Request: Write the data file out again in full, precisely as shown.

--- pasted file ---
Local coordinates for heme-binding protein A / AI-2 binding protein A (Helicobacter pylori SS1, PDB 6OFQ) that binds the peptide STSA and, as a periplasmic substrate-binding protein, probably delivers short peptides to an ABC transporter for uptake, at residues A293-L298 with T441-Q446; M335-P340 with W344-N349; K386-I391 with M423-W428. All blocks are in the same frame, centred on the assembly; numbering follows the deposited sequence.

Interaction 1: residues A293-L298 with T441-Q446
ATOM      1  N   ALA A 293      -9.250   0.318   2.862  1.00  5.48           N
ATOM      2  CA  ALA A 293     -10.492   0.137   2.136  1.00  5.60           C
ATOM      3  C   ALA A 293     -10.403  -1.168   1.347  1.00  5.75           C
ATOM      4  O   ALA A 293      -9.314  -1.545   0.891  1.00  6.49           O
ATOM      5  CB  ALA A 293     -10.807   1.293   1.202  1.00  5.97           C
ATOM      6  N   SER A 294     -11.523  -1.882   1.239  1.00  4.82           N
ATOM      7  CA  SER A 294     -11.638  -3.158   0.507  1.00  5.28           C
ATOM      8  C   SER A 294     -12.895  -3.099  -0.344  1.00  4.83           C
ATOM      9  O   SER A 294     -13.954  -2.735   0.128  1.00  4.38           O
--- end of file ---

Local coordinates for heme-binding protein A / AI-2 binding protein A (Helicobacter pylori SS1, PDB 6OFQ) that binds the peptide STSA and, as a periplasmic substrate-binding protein, probably delivers short peptides to an ABC transporter for uptake, at residues A293-L298 with T441-Q446; M335-P340 with W344-N349; K386-I391 with M423-W428. All blocks are in the same frame, centred on the assembly; numbering follows the deposited sequence.

Interaction 1: residues A293-L298 with T441-Q446
ATOM      1  N   ALA A 293      -9.250   0.318   2.862  1.00  5.48           N
ATOM      2  CA  ALA A 293     -10.492   0.137   2.136  1.00  5.60           C
ATOM      3  C   ALA A 293     -10.403  -1.168   1.347  1.00  5.75           C
ATOM      4  O   ALA A 293      -9.314  -1.545   0.891  1.00  6.49           O
ATOM      5  CB  ALA A 293     -10.807   1.293   1.202  1.00  5.97           C
ATOM      6  N   SER A 294     -11.523  -1.882   1.239  1.00  4.82           N
ATOM      7  CA  SER A 294     -11.638  -3.158   0.507  1.00  5.28           C
ATOM      8  C   SER A 294     -12.895  -3.099  -0.344  1.00  4.83           C
ATOM      9  O   SER A 294     -13.954  -2.735   0.128  1.00  4.38           O